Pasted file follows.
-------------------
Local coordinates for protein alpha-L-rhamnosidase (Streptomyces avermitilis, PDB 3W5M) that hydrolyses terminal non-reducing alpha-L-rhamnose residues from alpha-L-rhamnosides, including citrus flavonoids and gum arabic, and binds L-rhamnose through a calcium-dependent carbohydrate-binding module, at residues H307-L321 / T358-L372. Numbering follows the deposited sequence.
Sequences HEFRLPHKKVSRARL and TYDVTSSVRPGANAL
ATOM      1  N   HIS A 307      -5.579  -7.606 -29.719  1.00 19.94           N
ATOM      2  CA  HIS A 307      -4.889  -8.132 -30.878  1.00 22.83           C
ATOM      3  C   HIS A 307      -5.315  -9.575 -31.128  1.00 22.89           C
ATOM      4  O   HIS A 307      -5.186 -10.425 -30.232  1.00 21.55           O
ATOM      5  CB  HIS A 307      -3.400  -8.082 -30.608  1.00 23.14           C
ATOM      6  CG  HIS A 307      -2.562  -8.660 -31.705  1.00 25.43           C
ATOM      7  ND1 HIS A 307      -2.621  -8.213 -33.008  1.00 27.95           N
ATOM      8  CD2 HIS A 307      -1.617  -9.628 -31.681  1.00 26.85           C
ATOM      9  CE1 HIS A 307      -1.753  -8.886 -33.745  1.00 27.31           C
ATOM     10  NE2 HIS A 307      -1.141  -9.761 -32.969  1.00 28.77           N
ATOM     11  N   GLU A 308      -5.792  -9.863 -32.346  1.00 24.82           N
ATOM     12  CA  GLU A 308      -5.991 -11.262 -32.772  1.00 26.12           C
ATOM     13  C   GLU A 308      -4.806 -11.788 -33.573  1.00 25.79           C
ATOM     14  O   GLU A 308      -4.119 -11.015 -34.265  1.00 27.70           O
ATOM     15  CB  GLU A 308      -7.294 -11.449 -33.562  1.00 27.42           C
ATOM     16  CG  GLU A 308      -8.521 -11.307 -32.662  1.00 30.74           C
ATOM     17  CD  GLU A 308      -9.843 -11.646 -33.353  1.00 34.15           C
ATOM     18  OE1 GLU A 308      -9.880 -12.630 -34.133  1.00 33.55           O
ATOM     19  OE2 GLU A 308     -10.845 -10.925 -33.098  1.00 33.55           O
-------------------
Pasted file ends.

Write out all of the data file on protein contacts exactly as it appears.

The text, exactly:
Local coordinates for protein alpha-L-rhamnosidase (Streptomyces avermitilis, PDB 3W5M) that hydrolyses terminal non-reducing alpha-L-rhamnose residues from alpha-L-rhamnosides, including citrus flavonoids and gum arabic, and binds L-rhamnose through a calcium-dependent carbohydrate-binding module, at residues H307-L321 / T358-L372. Numbering follows the deposited sequence.
Sequences HEFRLPHKKVSRARL and TYDVTSSVRPGANAL
ATOM      1  N   HIS A 307      -5.579  -7.606 -29.719  1.00 19.94           N
ATOM      2  CA  HIS A 307      -4.889  -8.132 -30.878  1.00 22.83           C
ATOM      3  C   HIS A 307      -5.315  -9.575 -31.128  1.00 22.89           C
ATOM      4  O   HIS A 307      -5.186 -10.425 -30.232  1.00 21.55           O
ATOM      5  CB  HIS A 307      -3.400  -8.082 -30.608  1.00 23.14           C
ATOM      6  CG  HIS A 307      -2.562  -8.660 -31.705  1.00 25.43           C
ATOM      7  ND1 HIS A 307      -2.621  -8.213 -33.008  1.00 27.95           N
ATOM      8  CD2 HIS A 307      -1.617  -9.628 -31.681  1.00 26.85           C
ATOM      9  CE1 HIS A 307      -1.753  -8.886 -33.745  1.00 27.31           C
ATOM     10  NE2 HIS A 307      -1.141  -9.761 -32.969  1.00 28.77           N
ATOM     11  N   GLU A 308      -5.792  -9.863 -32.346  1.00 24.82           N
ATOM     12  CA  GLU A 308      -5.991 -11.262 -32.772  1.00 26.12           C
ATOM     13  C   GLU A 308      -4.806 -11.788 -33.573  1.00 25.79           C
ATOM     14  O   GLU A 308      -4.119 -11.015 -34.265  1.00 27.70           O
ATOM     15  CB  GLU A 308      -7.294 -11.449 -33.562  1.00 27.42           C
ATOM     16  CG  GLU A 308      -8.521 -11.307 -32.662  1.00 30.74           C
ATOM     17  CD  GLU A 308      -9.843 -11.646 -33.353  1.00 34.15           C
ATOM     18  OE1 GLU A 308      -9.880 -12.630 -34.133  1.00 33.55           O
ATOM     19  OE2 GLU A 308     -10.845 -10.925 -33.098  1.00 33.55           O